Lucas Moerman entered into his basketball recruitment with a specific vision.
It turned out to be factors he didn’t envision that ended up pointing the 6-foot-10 Doherty senior toward Air Force.
The center with a 3.7 GPA, 1,240 SAT score, enough credits to enter some colleges as a sophomore and a basketball stat line that included averages of 12.9 points, 11.6 rebounds and 3.4 blocks for the Spartans as a junior signed with the Falcons in front of a standing room-only crowd of about 60 in Doherty’s Spartan Room after school Wednesday as part of National Signing Day.
“Go compete,” he was instructed by Doherty athletic director Stephanie Leasure, a former Division I college basketball player. “You make Sparta proud, you will continue to make Sparta proud.”
For someone of Moerman’s body-type and skill level — his high school coach Eric Steinert describes him as an elite defender, shot blocker and athlete with a developing offensive game — it was never a question of if he’d play basketball in college, but where.
His only other official offer came from Northern Colorado, but he had conversations with Colorado, Colorado State, Boise State, Utah State, New Hampshire and multiple Ivy League schools.
It was a process Moerman took seriously.
Some of those big-picture items made the Falcons seem the obvious choice. He developed a fascination with airplanes at a young age, and when he later discovered a proclivity toward math and science, an aeronautical engineering major became his target.
Sorry, he told Ivy League programs that didn’t offer full scholarships or his specific engineering track, but they just didn’t fit.
“He knew what his standards were and his expectations, and he didn’t want to waste his time on a program that didn’t meet that for him,” Steinert said. “I thought that was impressive in a day and age when everybody’s tweeting out every offer that they get.”
In his visits to Air Force, Moerman took note of something beyond the chance to advance in engineering, play Division I basketball and stay close to the home he’s known since Calen and Heather Moerman moved their family — Lucas is the oldest of four, with three younger sisters — to Colorado Springs from northwest Iowa seven years ago.
When he watched other college teams practice, he was turned off by the foul language. More than that, he took note of small moments that showed disrespect and reflected a lack of discipline.
He didn’t know how much that would matter to him until he witnessed the contrast.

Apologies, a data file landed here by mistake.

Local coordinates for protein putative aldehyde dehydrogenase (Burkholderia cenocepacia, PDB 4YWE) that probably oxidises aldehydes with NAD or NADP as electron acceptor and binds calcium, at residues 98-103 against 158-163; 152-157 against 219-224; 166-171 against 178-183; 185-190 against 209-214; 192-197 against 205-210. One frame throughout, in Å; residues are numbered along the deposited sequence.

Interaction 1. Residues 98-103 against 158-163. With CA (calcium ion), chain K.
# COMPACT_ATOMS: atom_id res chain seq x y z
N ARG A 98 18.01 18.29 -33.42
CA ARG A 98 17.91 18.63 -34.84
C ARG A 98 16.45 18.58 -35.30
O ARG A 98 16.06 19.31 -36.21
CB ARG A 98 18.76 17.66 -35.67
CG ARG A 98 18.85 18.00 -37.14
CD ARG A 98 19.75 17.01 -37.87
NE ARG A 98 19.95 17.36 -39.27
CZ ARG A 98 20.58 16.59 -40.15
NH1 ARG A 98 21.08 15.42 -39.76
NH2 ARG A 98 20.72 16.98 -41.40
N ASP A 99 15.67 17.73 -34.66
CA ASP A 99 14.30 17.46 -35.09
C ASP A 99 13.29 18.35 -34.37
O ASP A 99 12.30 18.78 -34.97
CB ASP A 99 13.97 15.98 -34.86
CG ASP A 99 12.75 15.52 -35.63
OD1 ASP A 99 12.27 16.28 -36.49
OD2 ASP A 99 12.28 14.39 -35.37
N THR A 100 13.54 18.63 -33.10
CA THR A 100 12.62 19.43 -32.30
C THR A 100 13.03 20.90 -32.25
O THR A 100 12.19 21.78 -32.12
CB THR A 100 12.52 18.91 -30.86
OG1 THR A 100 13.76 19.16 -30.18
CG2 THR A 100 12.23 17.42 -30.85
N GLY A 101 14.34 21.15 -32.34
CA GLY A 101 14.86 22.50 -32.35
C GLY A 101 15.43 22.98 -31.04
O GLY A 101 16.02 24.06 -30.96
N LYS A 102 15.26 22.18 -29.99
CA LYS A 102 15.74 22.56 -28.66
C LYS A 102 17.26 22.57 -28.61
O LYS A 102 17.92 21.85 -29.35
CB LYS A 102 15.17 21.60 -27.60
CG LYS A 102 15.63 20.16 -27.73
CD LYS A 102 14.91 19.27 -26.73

“At Air Force it’s nonexistent,” Moerman said. “That discipline was pretty appealing to me.”
The Falcons are not allowed to discuss recruiting classes, and Air Force commits sign a nonbinding agreement that differs from those that link athletes to other schools on signing day. So the Falcons could not comment on Moerman or the rest of their class, which according to The Gazette’s sources at this point also includes Jeffrey Mills (6-4, Flower Mound, Texas), Reggie Morris Jr. (6-2, Grandview, Mo.), Ethan Taylor (6-5, Houston), Khalif Allim (6-6, Houston), Kaleb Lichau (6-9, Gig Harbor, Wash.) and Carlos Miller (6-2, Little Rock, Ark.).
“I love all the coaches,” Moerman said of Dave Pilipovich and his Air Force staff. “They’re so nice. They care for you and want the best for you, even beyond basketball."
He said about 60 percent of his decision was based on the academy, while the rest was his connection with staff and players.
Those connections are clearly important to Moerman, as demonstrated by the mob of high school teammates who swarmed him after signing and the care he took to single out Doherty assistant Shawn Tarver and thank him for his part in his development.
“(Tarver is) the best coach we ever could have hoped for for Luke,” Calen Moerman said.
Moerman, like the others signing with Air Force on Wednesday, will attend the prep school. He hopes to use the year for additional development and hopes to add about 20 pounds to his 200-pound frame by his freshman year. He demonstrated this commitment by gobbling up a peanut butter and jelly sandwich shortly before signing.
The Doherty administrators who touted Moerman didn’t hide their excitement.
“For a coach, you want your best players to be great people,” Steinert said, “and he’s a perfect example of that.”
Leasure quoted a book of sayings from legendary coach John Wooden, connecting them with Moerman.
“Everyone knows that Lucas is the same all the time,” Leasure said. “No one has to question your character because you consistently act and speak with integrity.
“You are where you are supposed to be.”